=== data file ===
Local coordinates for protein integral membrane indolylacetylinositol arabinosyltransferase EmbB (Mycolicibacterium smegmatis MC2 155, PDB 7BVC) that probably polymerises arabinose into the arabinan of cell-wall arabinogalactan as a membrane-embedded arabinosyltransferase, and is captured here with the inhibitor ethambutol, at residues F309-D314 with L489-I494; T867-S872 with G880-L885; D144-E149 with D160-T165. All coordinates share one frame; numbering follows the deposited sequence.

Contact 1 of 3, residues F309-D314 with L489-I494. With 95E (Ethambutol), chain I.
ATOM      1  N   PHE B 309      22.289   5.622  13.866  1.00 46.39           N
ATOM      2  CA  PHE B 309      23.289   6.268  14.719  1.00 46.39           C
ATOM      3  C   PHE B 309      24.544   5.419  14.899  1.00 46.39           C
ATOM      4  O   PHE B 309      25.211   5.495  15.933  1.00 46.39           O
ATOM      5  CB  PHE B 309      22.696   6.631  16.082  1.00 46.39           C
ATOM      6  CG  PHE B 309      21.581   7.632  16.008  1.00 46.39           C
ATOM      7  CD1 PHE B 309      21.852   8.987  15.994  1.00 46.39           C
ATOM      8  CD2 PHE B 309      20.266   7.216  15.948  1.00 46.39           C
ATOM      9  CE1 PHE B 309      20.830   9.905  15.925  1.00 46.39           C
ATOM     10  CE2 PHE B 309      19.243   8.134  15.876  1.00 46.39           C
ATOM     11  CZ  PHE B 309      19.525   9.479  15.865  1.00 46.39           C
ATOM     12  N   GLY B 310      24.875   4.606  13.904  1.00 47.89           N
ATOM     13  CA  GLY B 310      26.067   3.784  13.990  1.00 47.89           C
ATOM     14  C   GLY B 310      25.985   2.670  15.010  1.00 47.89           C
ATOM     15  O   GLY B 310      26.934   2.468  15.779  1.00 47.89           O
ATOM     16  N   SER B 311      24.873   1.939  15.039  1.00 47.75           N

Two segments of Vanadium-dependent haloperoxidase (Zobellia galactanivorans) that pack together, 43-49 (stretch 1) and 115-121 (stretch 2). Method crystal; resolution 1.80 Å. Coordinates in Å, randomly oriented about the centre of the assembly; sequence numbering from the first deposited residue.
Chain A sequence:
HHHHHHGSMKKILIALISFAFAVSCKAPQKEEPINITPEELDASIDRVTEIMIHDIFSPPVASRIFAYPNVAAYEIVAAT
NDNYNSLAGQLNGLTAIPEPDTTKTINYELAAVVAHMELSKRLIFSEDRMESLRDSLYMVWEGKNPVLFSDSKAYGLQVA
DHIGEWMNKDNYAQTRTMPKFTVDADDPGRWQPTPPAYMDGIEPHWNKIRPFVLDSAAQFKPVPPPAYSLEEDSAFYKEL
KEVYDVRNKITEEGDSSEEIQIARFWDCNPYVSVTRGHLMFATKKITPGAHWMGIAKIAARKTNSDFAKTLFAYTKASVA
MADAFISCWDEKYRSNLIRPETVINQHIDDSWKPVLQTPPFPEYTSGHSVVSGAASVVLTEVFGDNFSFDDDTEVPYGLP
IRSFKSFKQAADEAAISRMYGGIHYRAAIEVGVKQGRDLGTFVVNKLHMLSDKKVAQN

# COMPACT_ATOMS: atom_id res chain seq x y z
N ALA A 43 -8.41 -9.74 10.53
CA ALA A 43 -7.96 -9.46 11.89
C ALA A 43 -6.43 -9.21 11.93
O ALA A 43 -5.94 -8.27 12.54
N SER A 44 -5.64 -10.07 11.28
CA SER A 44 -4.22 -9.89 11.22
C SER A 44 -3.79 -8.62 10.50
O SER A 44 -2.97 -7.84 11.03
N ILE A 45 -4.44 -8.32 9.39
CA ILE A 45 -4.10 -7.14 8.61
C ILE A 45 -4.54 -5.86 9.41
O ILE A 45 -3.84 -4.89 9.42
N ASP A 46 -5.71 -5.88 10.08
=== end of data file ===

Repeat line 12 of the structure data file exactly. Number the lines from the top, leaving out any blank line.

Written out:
ATOM     10  CE2 PHE B 309      19.243   8.134  15.876  1.00 46.39           C